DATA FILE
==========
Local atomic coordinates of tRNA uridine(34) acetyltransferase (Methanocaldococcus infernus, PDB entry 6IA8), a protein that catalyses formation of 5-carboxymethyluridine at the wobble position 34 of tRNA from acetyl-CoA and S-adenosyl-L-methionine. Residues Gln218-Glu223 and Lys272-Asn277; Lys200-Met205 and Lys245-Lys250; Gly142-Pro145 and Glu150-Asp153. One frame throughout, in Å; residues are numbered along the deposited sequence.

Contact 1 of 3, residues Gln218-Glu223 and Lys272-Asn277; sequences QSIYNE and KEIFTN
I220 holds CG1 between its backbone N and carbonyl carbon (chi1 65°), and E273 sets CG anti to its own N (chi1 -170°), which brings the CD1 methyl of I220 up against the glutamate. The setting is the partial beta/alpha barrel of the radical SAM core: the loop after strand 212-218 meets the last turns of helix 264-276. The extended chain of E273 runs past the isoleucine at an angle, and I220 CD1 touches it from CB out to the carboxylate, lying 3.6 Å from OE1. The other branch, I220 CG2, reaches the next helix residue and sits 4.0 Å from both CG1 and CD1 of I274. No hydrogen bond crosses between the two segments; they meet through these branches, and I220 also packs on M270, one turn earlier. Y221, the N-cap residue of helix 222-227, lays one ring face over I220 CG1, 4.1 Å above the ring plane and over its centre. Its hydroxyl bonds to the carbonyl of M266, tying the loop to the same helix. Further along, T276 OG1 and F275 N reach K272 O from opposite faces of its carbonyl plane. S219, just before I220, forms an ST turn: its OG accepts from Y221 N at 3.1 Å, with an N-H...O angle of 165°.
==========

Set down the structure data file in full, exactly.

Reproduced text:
Local atomic coordinates of tRNA uridine(34) acetyltransferase (Methanocaldococcus infernus, PDB entry 6IA8), a protein that catalyses formation of 5-carboxymethyluridine at the wobble position 34 of tRNA from acetyl-CoA and S-adenosyl-L-methionine. Residues Gln218-Glu223 and Lys272-Asn277; Lys200-Met205 and Lys245-Lys250; Gly142-Pro145 and Glu150-Asp153. One frame throughout, in Å; residues are numbered along the deposited sequence.

Contact 1 of 3, residues Gln218-Glu223 and Lys272-Asn277; sequences QSIYNE and KEIFTN
I220 holds CG1 between its backbone N and carbonyl carbon (chi1 65°), and E273 sets CG anti to its own N (chi1 -170°), which brings the CD1 methyl of I220 up against the glutamate. The setting is the partial beta/alpha barrel of the radical SAM core: the loop after strand 212-218 meets the last turns of helix 264-276. The extended chain of E273 runs past the isoleucine at an angle, and I220 CD1 touches it from CB out to the carboxylate, lying 3.6 Å from OE1. The other branch, I220 CG2, reaches the next helix residue and sits 4.0 Å from both CG1 and CD1 of I274. No hydrogen bond crosses between the two segments; they meet through these branches, and I220 also packs on M270, one turn earlier. Y221, the N-cap residue of helix 222-227, lays one ring face over I220 CG1, 4.1 Å above the ring plane and over its centre. Its hydroxyl bonds to the carbonyl of M266, tying the loop to the same helix. Further along, T276 OG1 and F275 N reach K272 O from opposite faces of its carbonyl plane. S219, just before I220, forms an ST turn: its OG accepts from Y221 N at 3.1 Å, with an N-H...O angle of 165°.